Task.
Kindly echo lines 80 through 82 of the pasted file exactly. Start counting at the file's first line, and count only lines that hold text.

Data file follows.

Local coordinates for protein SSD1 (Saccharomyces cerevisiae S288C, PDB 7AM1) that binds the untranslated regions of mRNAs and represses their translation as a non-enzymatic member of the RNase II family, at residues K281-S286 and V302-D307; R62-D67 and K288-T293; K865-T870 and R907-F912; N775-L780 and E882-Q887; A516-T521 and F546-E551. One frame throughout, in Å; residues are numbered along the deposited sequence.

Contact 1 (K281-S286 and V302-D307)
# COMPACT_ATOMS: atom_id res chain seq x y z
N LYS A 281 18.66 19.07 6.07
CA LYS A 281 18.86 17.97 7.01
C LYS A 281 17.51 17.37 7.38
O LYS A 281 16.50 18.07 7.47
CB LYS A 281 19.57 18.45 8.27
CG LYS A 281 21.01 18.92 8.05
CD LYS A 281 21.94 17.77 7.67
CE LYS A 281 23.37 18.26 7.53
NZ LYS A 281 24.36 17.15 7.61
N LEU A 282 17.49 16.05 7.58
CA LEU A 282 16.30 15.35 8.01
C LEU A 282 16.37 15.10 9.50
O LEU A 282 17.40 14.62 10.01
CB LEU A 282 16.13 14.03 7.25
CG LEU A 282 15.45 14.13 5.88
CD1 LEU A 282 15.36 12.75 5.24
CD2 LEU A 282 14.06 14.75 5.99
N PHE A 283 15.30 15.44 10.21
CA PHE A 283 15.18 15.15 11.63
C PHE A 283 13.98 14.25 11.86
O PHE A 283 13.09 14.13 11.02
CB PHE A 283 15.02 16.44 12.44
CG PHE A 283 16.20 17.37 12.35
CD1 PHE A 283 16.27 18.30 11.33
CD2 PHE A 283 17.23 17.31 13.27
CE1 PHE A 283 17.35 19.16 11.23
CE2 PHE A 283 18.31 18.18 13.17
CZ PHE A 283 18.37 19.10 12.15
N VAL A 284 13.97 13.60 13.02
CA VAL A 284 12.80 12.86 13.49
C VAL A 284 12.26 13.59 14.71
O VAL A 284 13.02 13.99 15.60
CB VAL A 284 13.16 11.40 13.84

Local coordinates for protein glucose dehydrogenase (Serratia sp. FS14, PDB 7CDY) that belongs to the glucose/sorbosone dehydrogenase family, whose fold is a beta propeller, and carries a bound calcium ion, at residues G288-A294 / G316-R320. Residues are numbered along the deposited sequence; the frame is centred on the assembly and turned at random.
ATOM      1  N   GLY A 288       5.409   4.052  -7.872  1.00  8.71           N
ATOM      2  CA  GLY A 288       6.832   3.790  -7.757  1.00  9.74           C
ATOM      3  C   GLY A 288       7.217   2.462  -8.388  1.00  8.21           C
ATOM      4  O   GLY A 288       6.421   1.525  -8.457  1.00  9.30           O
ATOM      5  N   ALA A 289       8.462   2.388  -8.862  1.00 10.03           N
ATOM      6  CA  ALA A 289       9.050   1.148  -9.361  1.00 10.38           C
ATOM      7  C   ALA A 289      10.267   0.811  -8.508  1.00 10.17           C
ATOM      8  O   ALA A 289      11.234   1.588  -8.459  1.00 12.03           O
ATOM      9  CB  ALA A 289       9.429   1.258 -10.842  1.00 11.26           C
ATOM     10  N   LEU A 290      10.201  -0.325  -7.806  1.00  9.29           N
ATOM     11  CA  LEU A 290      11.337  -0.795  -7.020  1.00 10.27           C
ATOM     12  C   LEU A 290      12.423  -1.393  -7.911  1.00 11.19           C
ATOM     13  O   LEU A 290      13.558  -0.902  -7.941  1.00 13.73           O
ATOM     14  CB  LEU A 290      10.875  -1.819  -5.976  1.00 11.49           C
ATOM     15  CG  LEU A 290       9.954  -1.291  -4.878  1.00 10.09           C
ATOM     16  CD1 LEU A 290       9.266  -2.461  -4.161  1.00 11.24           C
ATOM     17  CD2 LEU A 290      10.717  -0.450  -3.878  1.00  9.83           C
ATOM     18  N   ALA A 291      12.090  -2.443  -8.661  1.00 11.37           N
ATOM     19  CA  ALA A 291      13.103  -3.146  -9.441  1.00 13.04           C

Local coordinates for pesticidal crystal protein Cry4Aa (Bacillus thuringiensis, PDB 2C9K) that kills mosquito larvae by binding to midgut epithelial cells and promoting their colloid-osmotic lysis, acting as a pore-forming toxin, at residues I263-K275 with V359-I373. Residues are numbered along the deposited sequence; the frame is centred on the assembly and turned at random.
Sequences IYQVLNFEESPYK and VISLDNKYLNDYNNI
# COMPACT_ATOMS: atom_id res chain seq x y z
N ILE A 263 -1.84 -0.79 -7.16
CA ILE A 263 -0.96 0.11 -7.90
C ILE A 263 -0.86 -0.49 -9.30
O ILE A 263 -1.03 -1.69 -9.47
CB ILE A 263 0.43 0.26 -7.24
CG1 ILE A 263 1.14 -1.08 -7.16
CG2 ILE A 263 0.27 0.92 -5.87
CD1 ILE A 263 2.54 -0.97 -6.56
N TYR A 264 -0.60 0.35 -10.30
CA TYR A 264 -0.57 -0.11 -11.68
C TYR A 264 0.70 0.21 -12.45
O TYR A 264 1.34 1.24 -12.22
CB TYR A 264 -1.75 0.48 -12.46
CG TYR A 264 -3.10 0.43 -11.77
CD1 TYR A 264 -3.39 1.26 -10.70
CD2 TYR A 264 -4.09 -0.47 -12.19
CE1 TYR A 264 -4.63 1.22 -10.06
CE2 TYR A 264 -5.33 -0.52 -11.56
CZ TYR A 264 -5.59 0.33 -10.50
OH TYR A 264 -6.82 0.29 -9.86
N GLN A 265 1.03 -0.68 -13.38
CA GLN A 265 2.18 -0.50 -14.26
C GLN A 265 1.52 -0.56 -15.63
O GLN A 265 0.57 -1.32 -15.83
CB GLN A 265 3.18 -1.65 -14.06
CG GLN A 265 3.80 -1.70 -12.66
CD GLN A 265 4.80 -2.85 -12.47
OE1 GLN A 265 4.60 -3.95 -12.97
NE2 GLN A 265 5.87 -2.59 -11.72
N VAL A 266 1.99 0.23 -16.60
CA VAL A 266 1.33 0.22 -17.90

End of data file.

N GLN A 265 1.03 -0.68 -13.38
CA GLN A 265 2.18 -0.50 -14.26
C GLN A 265 1.52 -0.56 -15.63